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Published on 23 April 2009

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Ibuprofen fails to prevent dementia


Despite previous evidence to the contrary, anti-inflammatory drugs such as ibuprofen do not prevent Alzheimer’s disease or other forms of dementia, according to a study.

Earlier research had concluded that nonsteroidal anti-inflammatory drugs (NSAIDs) may prevent dementia, or reduce dementia risk.

But a new study, published in the journal Neurology, concluded that there was no protective effect from the use of anti-inflammatories in relation to dementia.

One explanation for the contradicting results is that the latest research concentrated on a much older group than had previously been studied.

Researchers looked at 2,736 people with an average age of 75 who initially showed no signs of dementia. They studied their pharmacy records over a period of 12 years and asked the participants about their use of NSAIDs.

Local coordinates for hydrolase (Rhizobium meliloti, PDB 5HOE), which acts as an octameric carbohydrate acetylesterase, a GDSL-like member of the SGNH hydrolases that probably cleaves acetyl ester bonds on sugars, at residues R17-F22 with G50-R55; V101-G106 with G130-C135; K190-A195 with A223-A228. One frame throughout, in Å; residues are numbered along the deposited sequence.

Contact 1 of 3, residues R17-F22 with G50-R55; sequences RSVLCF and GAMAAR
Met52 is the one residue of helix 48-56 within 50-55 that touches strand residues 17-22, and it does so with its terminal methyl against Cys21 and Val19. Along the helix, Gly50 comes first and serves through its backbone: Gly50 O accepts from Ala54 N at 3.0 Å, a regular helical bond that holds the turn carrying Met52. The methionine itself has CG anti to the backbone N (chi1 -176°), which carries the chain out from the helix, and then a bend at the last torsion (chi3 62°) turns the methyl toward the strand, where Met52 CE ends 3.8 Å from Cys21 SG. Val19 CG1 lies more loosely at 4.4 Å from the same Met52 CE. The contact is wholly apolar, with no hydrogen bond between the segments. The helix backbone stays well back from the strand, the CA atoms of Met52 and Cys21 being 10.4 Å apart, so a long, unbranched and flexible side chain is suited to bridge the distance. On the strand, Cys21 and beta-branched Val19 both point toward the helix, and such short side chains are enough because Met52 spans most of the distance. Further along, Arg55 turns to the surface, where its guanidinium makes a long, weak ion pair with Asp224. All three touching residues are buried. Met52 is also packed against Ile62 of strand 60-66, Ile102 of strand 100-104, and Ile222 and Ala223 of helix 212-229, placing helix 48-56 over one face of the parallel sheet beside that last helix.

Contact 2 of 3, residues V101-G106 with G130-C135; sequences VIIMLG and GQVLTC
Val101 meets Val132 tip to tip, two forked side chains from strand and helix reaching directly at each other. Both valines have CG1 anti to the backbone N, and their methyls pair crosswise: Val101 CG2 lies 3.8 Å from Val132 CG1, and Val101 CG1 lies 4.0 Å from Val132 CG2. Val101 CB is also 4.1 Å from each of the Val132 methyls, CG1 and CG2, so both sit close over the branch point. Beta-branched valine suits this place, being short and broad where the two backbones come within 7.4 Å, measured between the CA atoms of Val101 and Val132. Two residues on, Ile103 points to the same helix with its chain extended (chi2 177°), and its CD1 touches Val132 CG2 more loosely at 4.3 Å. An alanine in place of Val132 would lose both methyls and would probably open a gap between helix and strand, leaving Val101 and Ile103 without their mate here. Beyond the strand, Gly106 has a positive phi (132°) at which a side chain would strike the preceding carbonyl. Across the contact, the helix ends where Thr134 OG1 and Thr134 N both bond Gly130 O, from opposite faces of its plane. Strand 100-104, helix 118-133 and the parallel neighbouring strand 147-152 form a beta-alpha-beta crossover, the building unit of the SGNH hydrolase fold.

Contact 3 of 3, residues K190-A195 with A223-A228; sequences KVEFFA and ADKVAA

Study author Eric Larson said: “Although we hoped to find a protective effect, there was none. Thus, for this age group, there’s no basis for taking NSAIDs to prevent Alzheimer’s disease. Our study in this quite elderly population showed more risk of dementia with NSAIDs, especially when used heavily.”

Rebecca Wood, chief executive of the Alzheimer’s Research Trust said: “We know that inflammation is involved in Alzheimer’s – so investigating the effects of anti-inflammatory drugs makes sense. Much more work needs to be done to find out about the causes of dementia, which will lead us to the answers we desperately need.”

Copyright Press Association 2009


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